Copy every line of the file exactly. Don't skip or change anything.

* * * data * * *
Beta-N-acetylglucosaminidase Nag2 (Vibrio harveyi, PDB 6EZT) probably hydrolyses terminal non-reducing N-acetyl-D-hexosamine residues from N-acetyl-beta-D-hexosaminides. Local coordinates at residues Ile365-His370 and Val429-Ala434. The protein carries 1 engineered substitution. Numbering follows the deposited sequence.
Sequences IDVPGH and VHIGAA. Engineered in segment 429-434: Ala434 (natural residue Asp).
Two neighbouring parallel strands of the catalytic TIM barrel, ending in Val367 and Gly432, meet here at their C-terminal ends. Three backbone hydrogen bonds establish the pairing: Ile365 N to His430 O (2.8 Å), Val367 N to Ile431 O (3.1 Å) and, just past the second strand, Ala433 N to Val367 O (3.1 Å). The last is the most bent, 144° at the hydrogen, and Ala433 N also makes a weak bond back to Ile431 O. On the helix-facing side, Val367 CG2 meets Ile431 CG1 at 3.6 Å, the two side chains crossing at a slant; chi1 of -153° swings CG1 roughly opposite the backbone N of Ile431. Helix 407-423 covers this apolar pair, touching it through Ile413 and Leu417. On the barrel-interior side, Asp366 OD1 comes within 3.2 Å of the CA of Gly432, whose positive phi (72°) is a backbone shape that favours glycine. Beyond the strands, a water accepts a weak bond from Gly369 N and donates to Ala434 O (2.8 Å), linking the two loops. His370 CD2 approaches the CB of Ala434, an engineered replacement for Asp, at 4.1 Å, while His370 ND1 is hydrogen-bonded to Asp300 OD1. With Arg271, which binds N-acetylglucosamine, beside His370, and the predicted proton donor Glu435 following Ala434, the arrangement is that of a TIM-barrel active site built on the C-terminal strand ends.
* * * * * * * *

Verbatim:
Beta-N-acetylglucosaminidase Nag2 (Vibrio harveyi, PDB 6EZT) probably hydrolyses terminal non-reducing N-acetyl-D-hexosamine residues from N-acetyl-beta-D-hexosaminides. Local coordinates at residues Ile365-His370 and Val429-Ala434. The protein carries 1 engineered substitution. Numbering follows the deposited sequence.
Sequences IDVPGH and VHIGAA. Engineered in segment 429-434: Ala434 (natural residue Asp).
Two neighbouring parallel strands of the catalytic TIM barrel, ending in Val367 and Gly432, meet here at their C-terminal ends. Three backbone hydrogen bonds establish the pairing: Ile365 N to His430 O (2.8 Å), Val367 N to Ile431 O (3.1 Å) and, just past the second strand, Ala433 N to Val367 O (3.1 Å). The last is the most bent, 144° at the hydrogen, and Ala433 N also makes a weak bond back to Ile431 O. On the helix-facing side, Val367 CG2 meets Ile431 CG1 at 3.6 Å, the two side chains crossing at a slant; chi1 of -153° swings CG1 roughly opposite the backbone N of Ile431. Helix 407-423 covers this apolar pair, touching it through Ile413 and Leu417. On the barrel-interior side, Asp366 OD1 comes within 3.2 Å of the CA of Gly432, whose positive phi (72°) is a backbone shape that favours glycine. Beyond the strands, a water accepts a weak bond from Gly369 N and donates to Ala434 O (2.8 Å), linking the two loops. His370 CD2 approaches the CB of Ala434, an engineered replacement for Asp, at 4.1 Å, while His370 ND1 is hydrogen-bonded to Asp300 OD1. With Arg271, which binds N-acetylglucosamine, beside His370, and the predicted proton donor Glu435 following Ala434, the arrangement is that of a TIM-barrel active site built on the C-terminal strand ends.